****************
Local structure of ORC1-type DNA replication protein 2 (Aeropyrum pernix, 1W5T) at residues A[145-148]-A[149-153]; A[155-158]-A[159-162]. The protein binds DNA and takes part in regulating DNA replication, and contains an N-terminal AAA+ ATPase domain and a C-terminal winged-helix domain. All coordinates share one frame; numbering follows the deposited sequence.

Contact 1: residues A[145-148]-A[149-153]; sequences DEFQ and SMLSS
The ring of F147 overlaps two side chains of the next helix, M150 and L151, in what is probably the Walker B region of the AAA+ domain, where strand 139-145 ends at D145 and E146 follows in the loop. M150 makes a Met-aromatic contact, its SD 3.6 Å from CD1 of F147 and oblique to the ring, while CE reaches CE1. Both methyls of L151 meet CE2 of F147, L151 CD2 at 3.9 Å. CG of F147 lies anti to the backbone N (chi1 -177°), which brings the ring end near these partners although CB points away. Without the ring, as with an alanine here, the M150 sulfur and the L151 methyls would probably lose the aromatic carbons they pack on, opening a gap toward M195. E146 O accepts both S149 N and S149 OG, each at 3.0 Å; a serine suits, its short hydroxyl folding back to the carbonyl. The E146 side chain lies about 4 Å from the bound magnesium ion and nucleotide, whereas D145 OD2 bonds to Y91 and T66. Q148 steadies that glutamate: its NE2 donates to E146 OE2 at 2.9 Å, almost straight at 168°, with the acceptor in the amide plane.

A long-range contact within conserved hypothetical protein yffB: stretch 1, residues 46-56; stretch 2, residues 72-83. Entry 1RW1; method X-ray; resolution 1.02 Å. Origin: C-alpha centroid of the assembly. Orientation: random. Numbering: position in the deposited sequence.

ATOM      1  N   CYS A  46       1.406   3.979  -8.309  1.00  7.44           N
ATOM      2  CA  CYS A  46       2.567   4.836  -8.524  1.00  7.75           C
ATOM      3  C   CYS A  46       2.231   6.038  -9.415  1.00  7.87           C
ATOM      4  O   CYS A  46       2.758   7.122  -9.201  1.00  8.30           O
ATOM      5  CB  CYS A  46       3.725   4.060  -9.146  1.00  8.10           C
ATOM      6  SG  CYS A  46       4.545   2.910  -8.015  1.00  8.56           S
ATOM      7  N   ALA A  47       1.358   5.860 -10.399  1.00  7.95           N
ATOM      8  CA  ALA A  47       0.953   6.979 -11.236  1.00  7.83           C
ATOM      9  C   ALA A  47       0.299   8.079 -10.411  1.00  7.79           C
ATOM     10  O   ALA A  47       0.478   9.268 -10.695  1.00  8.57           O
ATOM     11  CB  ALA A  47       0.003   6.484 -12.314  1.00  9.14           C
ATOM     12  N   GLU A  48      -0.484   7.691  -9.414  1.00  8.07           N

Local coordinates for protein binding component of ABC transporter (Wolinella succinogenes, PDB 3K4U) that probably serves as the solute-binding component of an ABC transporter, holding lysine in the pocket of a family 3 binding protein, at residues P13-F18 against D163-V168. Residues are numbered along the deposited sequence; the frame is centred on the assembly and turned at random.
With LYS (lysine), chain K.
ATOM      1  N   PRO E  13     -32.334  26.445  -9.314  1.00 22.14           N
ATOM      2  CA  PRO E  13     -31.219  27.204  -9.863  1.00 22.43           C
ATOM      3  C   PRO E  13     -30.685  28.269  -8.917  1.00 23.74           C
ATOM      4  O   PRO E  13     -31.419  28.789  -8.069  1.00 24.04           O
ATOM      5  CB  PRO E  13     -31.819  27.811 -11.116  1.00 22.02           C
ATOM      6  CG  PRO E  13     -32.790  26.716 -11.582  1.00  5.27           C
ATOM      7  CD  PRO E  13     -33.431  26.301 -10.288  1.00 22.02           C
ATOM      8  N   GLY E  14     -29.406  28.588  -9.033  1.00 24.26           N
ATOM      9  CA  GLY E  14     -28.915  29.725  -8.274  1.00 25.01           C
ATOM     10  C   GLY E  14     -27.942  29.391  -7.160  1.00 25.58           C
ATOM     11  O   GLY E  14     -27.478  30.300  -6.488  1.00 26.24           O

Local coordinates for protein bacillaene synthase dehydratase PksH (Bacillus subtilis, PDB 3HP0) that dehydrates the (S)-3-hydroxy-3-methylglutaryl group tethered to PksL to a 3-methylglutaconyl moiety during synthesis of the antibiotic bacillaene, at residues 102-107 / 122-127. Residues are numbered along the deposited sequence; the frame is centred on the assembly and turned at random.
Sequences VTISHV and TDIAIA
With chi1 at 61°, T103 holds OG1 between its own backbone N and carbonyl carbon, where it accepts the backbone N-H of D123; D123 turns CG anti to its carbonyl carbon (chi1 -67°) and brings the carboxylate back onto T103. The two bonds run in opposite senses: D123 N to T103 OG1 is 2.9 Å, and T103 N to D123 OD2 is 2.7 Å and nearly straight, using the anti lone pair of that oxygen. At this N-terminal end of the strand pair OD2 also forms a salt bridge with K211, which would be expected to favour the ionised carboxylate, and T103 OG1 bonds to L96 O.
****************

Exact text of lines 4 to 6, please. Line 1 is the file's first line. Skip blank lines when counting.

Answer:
A long-range contact within conserved hypothetical protein yffB: stretch 1, residues 46-56; stretch 2, residues 72-83. Entry 1RW1; method X-ray; resolution 1.02 Å. Origin: C-alpha centroid of the assembly. Orientation: random. Numbering: position in the deposited sequence.

ATOM      1  N   CYS A  46       1.406   3.979  -8.309  1.00  7.44           N
ATOM      2  CA  CYS A  46       2.567   4.836  -8.524  1.00  7.75           C